And Baltimore city is working to preserve the Senator Theater.

Why didn't the Baltimore Opera's Board of Directors develop a plan to save the Baltimore Opera through government loans, grants, or other mechanisms? Will any new grand opera company in Baltimore bring in any more government support than the Baltimore Opera?

Teatro Lirico d'Europa has appeared several times in Southern California with productions that are always perfectly competent. Most importantly, they're priced at a level that many people can afford. Is it a long-term solution for Baltimore? Perhaps not, but it is part of the answer for those who want opera in production, as opposed to opera in concert.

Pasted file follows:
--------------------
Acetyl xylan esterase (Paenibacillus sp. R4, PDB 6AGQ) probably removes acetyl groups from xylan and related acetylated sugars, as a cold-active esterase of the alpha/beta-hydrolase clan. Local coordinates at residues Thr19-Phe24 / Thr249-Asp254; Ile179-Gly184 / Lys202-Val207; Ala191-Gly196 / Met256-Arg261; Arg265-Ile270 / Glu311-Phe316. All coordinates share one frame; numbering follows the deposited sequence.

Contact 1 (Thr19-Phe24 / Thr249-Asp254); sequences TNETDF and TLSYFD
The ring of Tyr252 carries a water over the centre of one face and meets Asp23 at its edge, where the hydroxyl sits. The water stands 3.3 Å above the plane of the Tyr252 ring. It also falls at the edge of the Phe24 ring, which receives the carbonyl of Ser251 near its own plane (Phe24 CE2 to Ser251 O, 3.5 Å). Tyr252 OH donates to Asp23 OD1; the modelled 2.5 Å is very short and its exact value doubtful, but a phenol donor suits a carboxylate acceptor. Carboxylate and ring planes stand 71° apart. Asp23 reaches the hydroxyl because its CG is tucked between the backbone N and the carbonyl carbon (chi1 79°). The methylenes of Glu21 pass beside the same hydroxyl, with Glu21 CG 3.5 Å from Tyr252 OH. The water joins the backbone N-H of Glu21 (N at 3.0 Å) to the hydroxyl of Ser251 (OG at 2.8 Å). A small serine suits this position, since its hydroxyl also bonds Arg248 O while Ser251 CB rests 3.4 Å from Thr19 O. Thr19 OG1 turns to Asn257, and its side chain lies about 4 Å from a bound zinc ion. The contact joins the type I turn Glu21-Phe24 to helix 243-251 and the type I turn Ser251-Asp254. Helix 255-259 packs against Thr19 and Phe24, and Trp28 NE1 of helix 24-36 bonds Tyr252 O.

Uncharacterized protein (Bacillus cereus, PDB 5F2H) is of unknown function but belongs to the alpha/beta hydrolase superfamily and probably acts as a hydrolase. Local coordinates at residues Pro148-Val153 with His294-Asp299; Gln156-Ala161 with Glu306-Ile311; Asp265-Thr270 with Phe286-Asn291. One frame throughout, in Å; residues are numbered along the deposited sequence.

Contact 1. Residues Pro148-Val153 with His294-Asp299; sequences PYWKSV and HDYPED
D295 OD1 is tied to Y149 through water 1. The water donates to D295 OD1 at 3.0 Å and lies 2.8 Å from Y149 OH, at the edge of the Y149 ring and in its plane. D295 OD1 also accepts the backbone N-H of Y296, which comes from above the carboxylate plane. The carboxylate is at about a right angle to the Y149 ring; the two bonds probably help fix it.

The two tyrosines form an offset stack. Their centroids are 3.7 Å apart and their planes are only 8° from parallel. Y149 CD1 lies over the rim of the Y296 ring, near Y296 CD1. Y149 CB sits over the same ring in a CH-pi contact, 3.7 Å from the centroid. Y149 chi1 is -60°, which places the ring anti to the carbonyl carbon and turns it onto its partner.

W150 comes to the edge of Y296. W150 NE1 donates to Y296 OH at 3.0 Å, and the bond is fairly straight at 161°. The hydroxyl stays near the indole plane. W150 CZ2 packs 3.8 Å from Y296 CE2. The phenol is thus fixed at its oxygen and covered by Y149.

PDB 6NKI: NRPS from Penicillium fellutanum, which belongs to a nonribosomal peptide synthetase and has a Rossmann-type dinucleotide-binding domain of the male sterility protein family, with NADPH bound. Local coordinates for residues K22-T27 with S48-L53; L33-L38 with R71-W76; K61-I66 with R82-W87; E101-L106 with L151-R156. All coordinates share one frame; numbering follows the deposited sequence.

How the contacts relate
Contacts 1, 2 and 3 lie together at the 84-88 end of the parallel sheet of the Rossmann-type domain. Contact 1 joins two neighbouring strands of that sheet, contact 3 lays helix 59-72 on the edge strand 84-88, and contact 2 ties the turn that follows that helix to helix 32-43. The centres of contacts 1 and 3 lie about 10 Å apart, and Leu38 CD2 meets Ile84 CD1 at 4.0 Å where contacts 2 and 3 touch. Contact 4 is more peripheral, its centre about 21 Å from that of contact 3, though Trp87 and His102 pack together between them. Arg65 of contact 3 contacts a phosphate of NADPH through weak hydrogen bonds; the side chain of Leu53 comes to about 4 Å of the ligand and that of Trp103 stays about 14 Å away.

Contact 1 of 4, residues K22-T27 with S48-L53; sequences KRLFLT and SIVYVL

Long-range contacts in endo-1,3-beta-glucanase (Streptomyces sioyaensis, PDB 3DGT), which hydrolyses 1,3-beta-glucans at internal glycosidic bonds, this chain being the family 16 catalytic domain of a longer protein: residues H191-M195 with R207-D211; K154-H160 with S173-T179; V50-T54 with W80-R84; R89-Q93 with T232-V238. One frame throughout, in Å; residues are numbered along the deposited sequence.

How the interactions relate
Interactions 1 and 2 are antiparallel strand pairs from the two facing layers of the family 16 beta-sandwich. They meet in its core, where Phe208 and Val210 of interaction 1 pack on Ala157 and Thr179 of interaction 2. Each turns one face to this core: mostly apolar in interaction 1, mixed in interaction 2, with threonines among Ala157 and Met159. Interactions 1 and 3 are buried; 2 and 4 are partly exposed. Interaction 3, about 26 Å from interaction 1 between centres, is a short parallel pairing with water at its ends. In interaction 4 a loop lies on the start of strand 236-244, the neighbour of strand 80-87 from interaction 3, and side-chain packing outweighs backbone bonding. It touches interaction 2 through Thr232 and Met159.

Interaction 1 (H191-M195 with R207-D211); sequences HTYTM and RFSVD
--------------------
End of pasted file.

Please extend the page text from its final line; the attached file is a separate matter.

May I respectfully suggest that before anyone starts making plans for a new company (or new companies) that some serious, objective work be done to define WHY the Baltimore Opera failed. Was it the repertoire? The theatre? The casting? Advertising that was insulting to its base audience? Too many performances? Lack of financial controls? Most likely a combination of some of these factors. I'm not suggesting a witch hunt - its too late and counter-productive to spread out blame. But what can be learned from this failure? Shall we take a look back at the rock over which we (as a community) have tripped before continuing our journey? As an opera-goer, I am looking for a place where I can go, safely park my car, get a comfortable seat and hear well (preferably unmiked) a good performance of a reasonably conservative production at a halfway reasonable price. Is such a thing possible in Baltimore?